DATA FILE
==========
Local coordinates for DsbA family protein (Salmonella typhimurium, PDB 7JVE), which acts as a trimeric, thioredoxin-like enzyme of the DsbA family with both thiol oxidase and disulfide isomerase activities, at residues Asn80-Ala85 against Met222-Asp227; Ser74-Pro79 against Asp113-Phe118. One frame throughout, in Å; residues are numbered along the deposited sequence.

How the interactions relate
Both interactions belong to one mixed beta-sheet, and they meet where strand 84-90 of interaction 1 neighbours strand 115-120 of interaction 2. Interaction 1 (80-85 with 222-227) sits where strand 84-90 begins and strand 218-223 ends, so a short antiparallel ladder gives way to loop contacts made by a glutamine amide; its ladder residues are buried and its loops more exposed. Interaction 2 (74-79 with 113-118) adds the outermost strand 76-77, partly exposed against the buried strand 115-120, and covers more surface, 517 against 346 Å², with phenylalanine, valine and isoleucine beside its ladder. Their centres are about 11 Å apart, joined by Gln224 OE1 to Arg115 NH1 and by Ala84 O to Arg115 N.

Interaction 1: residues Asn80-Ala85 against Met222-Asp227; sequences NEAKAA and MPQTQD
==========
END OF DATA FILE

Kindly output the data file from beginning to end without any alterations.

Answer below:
Local coordinates for DsbA family protein (Salmonella typhimurium, PDB 7JVE), which acts as a trimeric, thioredoxin-like enzyme of the DsbA family with both thiol oxidase and disulfide isomerase activities, at residues Asn80-Ala85 against Met222-Asp227; Ser74-Pro79 against Asp113-Phe118. One frame throughout, in Å; residues are numbered along the deposited sequence.

How the interactions relate
Both interactions belong to one mixed beta-sheet, and they meet where strand 84-90 of interaction 1 neighbours strand 115-120 of interaction 2. Interaction 1 (80-85 with 222-227) sits where strand 84-90 begins and strand 218-223 ends, so a short antiparallel ladder gives way to loop contacts made by a glutamine amide; its ladder residues are buried and its loops more exposed. Interaction 2 (74-79 with 113-118) adds the outermost strand 76-77, partly exposed against the buried strand 115-120, and covers more surface, 517 against 346 Å², with phenylalanine, valine and isoleucine beside its ladder. Their centres are about 11 Å apart, joined by Gln224 OE1 to Arg115 NH1 and by Ala84 O to Arg115 N.

Interaction 1: residues Asn80-Ala85 against Met222-Asp227; sequences NEAKAA and MPQTQD